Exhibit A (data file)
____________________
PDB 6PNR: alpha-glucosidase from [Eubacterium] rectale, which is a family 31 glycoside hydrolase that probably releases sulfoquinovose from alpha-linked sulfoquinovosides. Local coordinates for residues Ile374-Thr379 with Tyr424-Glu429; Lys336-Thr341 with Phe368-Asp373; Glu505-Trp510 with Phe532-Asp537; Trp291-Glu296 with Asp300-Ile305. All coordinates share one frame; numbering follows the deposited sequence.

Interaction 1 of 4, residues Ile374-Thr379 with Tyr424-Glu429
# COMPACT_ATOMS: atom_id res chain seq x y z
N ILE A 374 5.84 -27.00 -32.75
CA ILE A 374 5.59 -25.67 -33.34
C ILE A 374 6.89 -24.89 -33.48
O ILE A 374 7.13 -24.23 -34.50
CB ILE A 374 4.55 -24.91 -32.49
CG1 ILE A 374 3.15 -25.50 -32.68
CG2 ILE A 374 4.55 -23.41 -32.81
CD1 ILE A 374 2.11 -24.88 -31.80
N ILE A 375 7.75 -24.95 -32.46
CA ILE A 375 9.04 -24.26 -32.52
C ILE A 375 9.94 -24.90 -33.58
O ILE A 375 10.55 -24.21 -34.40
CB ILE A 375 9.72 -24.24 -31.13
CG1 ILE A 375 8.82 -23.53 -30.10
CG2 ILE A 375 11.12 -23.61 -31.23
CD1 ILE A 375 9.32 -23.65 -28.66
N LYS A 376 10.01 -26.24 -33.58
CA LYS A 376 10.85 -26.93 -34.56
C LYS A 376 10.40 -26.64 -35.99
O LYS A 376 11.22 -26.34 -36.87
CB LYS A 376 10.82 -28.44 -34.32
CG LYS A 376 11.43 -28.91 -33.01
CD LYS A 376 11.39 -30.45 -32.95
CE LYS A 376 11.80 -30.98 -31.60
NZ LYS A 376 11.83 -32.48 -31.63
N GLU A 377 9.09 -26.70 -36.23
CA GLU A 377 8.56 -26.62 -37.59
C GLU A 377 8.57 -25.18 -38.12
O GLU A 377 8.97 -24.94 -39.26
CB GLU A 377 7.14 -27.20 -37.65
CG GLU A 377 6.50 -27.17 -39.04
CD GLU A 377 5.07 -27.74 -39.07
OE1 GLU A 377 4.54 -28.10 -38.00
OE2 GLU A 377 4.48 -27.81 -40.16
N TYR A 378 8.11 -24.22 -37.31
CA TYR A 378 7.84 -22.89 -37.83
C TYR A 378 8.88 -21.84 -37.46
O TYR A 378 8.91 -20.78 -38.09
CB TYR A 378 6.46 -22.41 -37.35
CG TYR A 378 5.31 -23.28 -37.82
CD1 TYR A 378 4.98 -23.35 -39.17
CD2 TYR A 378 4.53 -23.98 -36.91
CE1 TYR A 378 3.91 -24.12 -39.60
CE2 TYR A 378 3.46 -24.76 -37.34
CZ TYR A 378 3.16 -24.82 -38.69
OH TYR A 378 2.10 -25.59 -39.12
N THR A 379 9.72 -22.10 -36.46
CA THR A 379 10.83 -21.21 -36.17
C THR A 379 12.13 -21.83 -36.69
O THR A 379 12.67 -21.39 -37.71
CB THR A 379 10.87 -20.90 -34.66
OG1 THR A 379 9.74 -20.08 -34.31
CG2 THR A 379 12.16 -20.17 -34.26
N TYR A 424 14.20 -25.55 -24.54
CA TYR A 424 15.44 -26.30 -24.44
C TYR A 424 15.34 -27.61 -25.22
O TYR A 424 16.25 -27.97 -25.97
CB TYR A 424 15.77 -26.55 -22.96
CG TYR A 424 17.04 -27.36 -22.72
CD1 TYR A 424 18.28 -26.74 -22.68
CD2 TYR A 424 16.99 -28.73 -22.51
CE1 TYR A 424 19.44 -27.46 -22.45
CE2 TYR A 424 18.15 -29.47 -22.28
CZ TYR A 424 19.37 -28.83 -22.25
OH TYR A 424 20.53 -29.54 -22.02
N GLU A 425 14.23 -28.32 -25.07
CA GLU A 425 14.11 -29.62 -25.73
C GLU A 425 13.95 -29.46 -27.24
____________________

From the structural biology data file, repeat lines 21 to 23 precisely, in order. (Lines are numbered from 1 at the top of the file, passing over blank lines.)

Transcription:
CA LYS A 376 10.85 -26.93 -34.56
C LYS A 376 10.40 -26.64 -35.99
O LYS A 376 11.22 -26.34 -36.87